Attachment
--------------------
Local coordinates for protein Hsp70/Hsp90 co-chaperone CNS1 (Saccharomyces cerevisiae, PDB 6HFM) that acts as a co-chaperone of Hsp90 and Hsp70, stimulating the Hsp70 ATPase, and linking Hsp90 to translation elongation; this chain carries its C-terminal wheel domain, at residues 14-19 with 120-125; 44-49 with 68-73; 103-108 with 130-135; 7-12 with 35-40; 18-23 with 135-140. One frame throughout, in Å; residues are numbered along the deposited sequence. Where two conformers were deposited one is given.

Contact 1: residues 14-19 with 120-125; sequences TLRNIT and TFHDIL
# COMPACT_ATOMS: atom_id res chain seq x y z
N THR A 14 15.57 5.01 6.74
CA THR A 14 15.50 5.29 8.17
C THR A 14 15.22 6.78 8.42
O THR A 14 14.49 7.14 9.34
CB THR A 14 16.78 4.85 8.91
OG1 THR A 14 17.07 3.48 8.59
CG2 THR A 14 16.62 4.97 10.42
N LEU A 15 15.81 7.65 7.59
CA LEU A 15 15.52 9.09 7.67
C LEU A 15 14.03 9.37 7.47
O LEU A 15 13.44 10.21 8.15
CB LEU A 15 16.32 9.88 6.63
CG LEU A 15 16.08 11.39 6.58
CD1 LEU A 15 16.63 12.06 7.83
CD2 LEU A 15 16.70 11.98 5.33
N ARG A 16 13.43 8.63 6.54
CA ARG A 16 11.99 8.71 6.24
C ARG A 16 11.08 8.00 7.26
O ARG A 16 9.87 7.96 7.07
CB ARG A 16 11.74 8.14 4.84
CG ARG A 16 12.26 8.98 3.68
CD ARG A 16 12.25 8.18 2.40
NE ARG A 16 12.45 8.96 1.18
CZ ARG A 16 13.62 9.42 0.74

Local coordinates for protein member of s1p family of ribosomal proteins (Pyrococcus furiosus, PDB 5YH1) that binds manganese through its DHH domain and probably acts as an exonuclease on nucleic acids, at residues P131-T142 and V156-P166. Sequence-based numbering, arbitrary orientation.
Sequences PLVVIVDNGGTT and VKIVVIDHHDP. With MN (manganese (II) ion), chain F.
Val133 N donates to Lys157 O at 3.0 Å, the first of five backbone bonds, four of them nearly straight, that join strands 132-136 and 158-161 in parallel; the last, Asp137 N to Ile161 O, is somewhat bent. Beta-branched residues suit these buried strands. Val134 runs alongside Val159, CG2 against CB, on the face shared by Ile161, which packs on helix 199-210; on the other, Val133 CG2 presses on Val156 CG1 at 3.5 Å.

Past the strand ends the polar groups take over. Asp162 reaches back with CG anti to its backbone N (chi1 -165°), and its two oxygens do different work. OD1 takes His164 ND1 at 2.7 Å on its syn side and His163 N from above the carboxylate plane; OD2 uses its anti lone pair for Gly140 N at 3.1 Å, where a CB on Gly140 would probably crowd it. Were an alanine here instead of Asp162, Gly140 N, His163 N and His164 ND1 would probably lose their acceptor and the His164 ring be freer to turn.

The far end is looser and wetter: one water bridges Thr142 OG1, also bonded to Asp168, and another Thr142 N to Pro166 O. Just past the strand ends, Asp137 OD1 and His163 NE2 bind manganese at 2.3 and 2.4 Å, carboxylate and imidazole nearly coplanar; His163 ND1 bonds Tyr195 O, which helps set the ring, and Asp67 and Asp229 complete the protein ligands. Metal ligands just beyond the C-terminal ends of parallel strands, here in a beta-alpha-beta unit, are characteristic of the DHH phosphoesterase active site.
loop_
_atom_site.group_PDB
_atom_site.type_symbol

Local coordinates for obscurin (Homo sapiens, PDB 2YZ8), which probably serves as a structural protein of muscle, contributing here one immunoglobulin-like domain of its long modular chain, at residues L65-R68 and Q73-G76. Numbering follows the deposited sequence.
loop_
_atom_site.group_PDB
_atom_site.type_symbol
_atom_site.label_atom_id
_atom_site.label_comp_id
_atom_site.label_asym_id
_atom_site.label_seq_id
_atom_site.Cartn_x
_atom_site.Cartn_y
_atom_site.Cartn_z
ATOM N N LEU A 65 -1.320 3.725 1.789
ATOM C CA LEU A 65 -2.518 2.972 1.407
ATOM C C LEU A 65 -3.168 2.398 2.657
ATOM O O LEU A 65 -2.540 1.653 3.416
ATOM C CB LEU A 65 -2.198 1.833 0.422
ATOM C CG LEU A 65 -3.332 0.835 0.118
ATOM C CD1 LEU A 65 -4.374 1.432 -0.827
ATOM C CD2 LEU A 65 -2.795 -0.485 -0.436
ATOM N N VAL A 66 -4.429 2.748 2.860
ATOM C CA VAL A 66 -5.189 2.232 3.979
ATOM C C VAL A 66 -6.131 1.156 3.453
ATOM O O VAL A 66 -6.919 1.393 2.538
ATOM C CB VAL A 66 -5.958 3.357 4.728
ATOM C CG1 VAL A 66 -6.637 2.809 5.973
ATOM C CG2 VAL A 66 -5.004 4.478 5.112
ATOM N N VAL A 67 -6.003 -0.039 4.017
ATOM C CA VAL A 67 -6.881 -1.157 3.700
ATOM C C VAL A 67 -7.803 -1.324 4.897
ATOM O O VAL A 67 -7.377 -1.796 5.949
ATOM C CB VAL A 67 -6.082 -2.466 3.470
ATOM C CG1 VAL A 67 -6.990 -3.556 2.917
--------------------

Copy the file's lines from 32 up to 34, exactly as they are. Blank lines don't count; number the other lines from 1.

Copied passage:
The far end is looser and wetter: one water bridges Thr142 OG1, also bonded to Asp168, and another Thr142 N to Pro166 O. Just past the strand ends, Asp137 OD1 and His163 NE2 bind manganese at 2.3 and 2.4 Å, carboxylate and imidazole nearly coplanar; His163 ND1 bonds Tyr195 O, which helps set the ring, and Asp67 and Asp229 complete the protein ligands. Metal ligands just beyond the C-terminal ends of parallel strands, here in a beta-alpha-beta unit, are characteristic of the DHH phosphoesterase active site.
loop_
_atom_site.group_PDB